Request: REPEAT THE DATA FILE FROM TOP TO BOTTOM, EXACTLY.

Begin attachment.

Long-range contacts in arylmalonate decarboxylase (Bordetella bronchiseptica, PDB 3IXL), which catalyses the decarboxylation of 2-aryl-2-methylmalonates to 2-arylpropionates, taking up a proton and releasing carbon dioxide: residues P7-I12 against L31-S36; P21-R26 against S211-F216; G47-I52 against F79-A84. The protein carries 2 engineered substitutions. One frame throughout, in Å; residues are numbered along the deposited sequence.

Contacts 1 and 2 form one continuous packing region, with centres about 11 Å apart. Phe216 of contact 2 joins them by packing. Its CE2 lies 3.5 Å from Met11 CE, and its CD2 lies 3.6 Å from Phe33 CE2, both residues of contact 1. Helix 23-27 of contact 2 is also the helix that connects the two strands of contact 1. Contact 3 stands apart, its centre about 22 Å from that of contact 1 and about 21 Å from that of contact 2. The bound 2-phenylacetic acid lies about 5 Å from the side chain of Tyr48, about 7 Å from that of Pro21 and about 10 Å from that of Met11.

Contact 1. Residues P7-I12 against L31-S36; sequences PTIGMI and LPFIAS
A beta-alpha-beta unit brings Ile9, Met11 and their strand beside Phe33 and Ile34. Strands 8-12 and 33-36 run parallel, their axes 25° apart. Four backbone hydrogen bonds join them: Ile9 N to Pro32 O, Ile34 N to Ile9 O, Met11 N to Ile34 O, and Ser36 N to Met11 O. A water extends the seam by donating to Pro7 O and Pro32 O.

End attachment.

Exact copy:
Long-range contacts in arylmalonate decarboxylase (Bordetella bronchiseptica, PDB 3IXL), which catalyses the decarboxylation of 2-aryl-2-methylmalonates to 2-arylpropionates, taking up a proton and releasing carbon dioxide: residues P7-I12 against L31-S36; P21-R26 against S211-F216; G47-I52 against F79-A84. The protein carries 2 engineered substitutions. One frame throughout, in Å; residues are numbered along the deposited sequence.

Contacts 1 and 2 form one continuous packing region, with centres about 11 Å apart. Phe216 of contact 2 joins them by packing. Its CE2 lies 3.5 Å from Met11 CE, and its CD2 lies 3.6 Å from Phe33 CE2, both residues of contact 1. Helix 23-27 of contact 2 is also the helix that connects the two strands of contact 1. Contact 3 stands apart, its centre about 22 Å from that of contact 1 and about 21 Å from that of contact 2. The bound 2-phenylacetic acid lies about 5 Å from the side chain of Tyr48, about 7 Å from that of Pro21 and about 10 Å from that of Met11.

Contact 1. Residues P7-I12 against L31-S36; sequences PTIGMI and LPFIAS
A beta-alpha-beta unit brings Ile9, Met11 and their strand beside Phe33 and Ile34. Strands 8-12 and 33-36 run parallel, their axes 25° apart. Four backbone hydrogen bonds join them: Ile9 N to Pro32 O, Ile34 N to Ile9 O, Met11 N to Ile34 O, and Ser36 N to Met11 O. A water extends the seam by donating to Pro7 O and Pro32 O.